The agenda is always packed when 1,500 of the province’s municipal politicians get together to discuss their cities’ woes.
This year, it’s even fuller as the Union of B.C. Municipalities squeezes in a day of meetings for a “mayors’ caucus” that sprang up in the past year under the leadership of Surrey Mayor Dianne Watts.
The Monday caucus meeting drew about 140 mayors, some saying the group is an important new voice for B.C. cities, others curious, and still others dubious about its value or what Ms. Watts’s ultimate goal is.
“I’m here because I want to see if this can be a benefit for my community,” said City of North Vancouver Mayor Darrell Mussatto, in the middle of lengthy sessions on economic development, streamlining costs and infrastructure.
That meant mayors had to skip the UBCM’s planned sessions on finance and marijuana legislation.
“I see that when the big-city mayors get together at [national municipal conferences], it adds a dimension. They get profile,” said City of Langley Mayor Peter Fassbender.
But other politicians – most unwilling to speak publicly – say they don’t understand the point of the new group, since the UBCM has been pushing city interests with the province for decades. And they speculate that this is an attempt by Ms. Watts to build a power base outside Surrey for a run at provincial politics some day.
“I’d be lying if I said I hadn’t heard that rumour,” said Surrey Councillor Barbara Steele, one of Ms. Watts’s colleagues.
Ms. Watts was frequently mentioned as a possible leader of the B.C. Liberals before Christy Clark was chosen. And her name has surfaced as a potential leader for the B.C. Conservative Party.
Ms. Steele acknowledged that the caucus’s first steps have been awkward.
“Right now, it seems to have an air of secrecy and unintentionally it got off to a shaky start. But I think there’s room for it.”
However, Saanich Mayor Frank Leonard said the caucus has his council puzzled.
“My councillors don’t like it. It’s kind of an American thing. Here in Canada, the mayor is only one vote on council.”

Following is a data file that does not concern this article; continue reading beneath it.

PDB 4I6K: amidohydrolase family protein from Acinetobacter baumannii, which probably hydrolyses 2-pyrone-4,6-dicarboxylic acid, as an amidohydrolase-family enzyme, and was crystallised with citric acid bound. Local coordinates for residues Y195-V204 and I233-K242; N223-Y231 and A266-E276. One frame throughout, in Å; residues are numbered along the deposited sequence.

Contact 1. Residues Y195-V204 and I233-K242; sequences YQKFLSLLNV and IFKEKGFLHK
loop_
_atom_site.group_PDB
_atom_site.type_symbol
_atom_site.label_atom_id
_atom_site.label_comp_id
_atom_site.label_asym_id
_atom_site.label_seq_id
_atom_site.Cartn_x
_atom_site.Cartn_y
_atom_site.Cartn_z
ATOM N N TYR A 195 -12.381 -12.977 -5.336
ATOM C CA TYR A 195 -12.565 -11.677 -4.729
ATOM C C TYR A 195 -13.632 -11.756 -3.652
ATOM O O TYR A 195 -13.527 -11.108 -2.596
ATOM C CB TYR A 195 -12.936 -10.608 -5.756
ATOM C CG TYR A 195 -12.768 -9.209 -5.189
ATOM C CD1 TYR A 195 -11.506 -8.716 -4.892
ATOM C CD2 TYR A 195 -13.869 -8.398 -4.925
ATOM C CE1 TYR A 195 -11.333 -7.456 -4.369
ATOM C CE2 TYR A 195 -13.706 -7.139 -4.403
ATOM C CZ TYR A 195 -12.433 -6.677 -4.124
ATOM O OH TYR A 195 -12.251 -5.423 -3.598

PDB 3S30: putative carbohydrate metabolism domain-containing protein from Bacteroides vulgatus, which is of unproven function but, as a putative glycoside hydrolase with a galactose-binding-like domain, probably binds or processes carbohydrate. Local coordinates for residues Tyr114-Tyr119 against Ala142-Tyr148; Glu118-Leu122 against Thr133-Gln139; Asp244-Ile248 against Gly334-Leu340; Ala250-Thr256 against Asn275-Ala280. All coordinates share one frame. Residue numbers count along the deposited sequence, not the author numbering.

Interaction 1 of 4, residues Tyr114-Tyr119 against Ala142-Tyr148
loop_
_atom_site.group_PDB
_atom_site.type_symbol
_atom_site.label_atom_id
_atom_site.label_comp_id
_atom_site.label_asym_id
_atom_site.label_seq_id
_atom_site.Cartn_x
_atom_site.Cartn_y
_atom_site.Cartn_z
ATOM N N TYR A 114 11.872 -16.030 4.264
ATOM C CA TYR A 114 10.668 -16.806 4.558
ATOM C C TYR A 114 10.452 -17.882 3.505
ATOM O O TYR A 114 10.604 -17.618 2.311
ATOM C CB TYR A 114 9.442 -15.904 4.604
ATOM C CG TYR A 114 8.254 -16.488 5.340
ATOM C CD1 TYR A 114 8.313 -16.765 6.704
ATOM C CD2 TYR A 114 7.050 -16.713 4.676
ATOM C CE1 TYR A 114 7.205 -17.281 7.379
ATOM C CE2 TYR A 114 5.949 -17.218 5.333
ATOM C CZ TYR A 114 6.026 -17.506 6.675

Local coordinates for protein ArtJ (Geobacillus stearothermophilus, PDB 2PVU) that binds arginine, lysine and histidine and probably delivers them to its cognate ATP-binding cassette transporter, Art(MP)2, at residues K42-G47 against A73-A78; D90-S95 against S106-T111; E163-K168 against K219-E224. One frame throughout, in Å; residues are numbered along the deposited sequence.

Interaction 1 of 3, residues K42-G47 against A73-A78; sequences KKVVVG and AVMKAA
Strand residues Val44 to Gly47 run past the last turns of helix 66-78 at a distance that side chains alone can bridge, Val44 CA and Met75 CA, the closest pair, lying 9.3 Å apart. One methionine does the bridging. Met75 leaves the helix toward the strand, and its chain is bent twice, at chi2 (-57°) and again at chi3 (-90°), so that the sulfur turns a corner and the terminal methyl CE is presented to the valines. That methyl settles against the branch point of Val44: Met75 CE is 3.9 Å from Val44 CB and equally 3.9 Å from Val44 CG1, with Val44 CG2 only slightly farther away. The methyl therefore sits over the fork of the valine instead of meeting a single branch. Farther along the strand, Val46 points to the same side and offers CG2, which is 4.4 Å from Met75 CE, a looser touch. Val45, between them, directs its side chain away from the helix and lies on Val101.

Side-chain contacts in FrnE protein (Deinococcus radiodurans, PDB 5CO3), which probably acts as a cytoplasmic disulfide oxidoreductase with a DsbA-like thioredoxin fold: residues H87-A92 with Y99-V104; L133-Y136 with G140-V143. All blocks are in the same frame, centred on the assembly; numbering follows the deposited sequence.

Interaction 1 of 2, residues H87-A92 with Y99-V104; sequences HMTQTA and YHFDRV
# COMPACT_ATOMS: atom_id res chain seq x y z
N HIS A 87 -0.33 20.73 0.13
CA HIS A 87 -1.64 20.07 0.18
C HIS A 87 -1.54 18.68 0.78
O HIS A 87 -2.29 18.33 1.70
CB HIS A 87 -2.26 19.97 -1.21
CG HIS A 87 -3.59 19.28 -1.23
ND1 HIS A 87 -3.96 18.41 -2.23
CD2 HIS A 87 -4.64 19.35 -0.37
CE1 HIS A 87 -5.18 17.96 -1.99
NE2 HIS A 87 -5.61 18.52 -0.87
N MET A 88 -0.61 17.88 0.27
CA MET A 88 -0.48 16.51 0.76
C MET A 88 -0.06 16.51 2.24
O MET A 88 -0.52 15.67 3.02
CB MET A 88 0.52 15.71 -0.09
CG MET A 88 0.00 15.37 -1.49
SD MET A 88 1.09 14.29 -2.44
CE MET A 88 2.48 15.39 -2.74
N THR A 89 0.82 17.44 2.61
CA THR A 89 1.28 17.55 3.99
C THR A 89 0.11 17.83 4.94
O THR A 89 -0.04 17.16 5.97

But Ms. Watts dismissed the speculation and criticism, saying the caucus is something that many B.C. mayors have wanted for a while. And she’s not building up a power base.
“I’m not running for anything other than mayor of my own city.”
Ms. Watts said mayors have a leadership role that is distinct from their fellow councillors, so it is important for them to be able to get together in a smaller group to connect directly.
“The role of the mayor is to develop public policy and bring it forward to the city.”
Ms. Watts, who gets sky-high ratings in polls, is famous for having broken away from her city’s entrenched political party and then creating her own. The party has no public meetings and restricted membership.
She’s also known inside her own City Hall for making a lot of decisions herself.
She forged her Surrey First party by drawing in councillors of different political shades over the years, incorporating both left-leaning independents like Judy Villeneuve and councillors from the old right-wing guard.
Similarly, the mayors’ caucus, which politicians say Ms. Watts has helped drive forward through personal phone calls around the province, has managed to attract support from a wide political group.
It now has a steering committee that includes both Mayor Dean Fortin, from very liberal and urban Victoria, to Mayor Shari Green of politically conservative Prince George.
Derek Corrigan, the NDP-supporting mayor of Burnaby, has written a public defence of the new mayors’ caucus that was printed in the Prince George Citizen.
He said that although he was dubious about it at first, he came to see that the new caucus has value.
At the first meeting in Penticton last May, he said he got a chance for the first time to sit down with dozens of other mayors where “we concentrated on our common interests.”
What the caucus will accomplish that the UBCM hasn’t remains to be seen.